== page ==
In McTaggart's Notebook, we find that Bourgeois realizes he's probably going to be OF4 anywhere, and would rather do that in Houston.
"I would love to come back here. It's the No. 1 place I (want) to be. The role I would be in would be a fourth outfielder coming off the bench, and I'd rather do it here at home. I haven't talked to them yet, but we'll see when the season ends. I'm playing right now and am focusing on that and will deal with the rest later."
We also hear from Brad Mills on the effort of Jason Castro:
"He's done a real good job. We've talked about his aptitude for the game and his willingness and desire to learn. When he got to the big leagues [in June], he had to learn a full pitching staff, and that was amazing. Offensively, it's going to be a continuing learning process for him...
...You try to give [rookies] as many at-bats as you can to give them the opportunity to see where they are, how much of a learning process it's going to take, until they become the kind of hitter they're capable of becoming."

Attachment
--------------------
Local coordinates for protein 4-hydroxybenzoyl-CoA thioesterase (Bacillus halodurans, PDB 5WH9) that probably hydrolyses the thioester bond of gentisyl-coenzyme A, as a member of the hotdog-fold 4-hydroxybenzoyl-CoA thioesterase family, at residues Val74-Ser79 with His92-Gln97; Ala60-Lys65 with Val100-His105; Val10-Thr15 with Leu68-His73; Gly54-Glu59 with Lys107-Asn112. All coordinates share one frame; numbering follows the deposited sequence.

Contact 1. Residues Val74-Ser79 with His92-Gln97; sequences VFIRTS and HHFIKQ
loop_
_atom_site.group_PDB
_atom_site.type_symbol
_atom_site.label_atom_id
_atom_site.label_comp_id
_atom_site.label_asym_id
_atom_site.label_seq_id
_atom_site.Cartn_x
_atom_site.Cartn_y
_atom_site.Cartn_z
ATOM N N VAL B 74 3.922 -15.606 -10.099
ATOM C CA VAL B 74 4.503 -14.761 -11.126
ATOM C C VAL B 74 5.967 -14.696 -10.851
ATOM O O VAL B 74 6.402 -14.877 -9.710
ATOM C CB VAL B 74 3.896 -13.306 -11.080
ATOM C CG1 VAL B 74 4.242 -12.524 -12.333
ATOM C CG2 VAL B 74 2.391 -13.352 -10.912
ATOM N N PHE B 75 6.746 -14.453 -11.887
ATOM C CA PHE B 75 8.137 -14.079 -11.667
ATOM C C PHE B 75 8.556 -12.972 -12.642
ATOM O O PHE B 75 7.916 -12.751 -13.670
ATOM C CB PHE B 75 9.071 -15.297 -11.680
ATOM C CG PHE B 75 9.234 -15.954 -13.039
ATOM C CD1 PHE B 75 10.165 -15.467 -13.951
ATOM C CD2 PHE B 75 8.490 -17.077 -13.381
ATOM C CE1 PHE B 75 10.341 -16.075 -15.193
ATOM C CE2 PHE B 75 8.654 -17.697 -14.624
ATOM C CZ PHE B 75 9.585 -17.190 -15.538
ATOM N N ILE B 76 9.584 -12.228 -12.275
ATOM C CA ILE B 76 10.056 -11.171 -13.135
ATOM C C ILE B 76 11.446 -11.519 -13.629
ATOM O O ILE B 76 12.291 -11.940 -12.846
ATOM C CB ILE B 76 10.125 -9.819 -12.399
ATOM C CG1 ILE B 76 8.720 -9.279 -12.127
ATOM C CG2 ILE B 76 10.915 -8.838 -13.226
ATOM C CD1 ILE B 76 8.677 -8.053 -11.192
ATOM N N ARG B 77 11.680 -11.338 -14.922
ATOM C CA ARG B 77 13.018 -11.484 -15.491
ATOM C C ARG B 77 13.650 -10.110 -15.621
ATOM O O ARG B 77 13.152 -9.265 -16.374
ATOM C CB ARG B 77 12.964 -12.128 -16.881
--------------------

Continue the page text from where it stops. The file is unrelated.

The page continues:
This is echoed in Zach Levine's Notes Column. Castro:
"Coming into this year, there were some adjustments that I tried to make and they never really took hold. It's just part of the game, making adjustments and seeing how they work, and if not, you go from there. I think I'm kind of at the point where I tried to make some adjustments and they weren't necessarily successful for me, so I'm moving on and staying positive. I've definitely learned a lot...
..."That's what I need is to take time and pound things out without having to implement them in the game right away, so this offseason's going to be really big for me as far as really fine-tuning some things."
Over his last 28 days, Castro is hitting .244/.320/.311 for a .631 OPS - 57 points higher than his 2010 total. The problem is facing lefties. Castro is hitting an astounding 3x39 (.077/.143/.103) with a .115 BABIP against LHP. Also - and this, I imagine, will come with time, but if he's going to get a hit, it's probably going to be the first time he sees the pitcher. His OPS declines from .615 to .612 to .523 as he faces the same pitcher, respectively.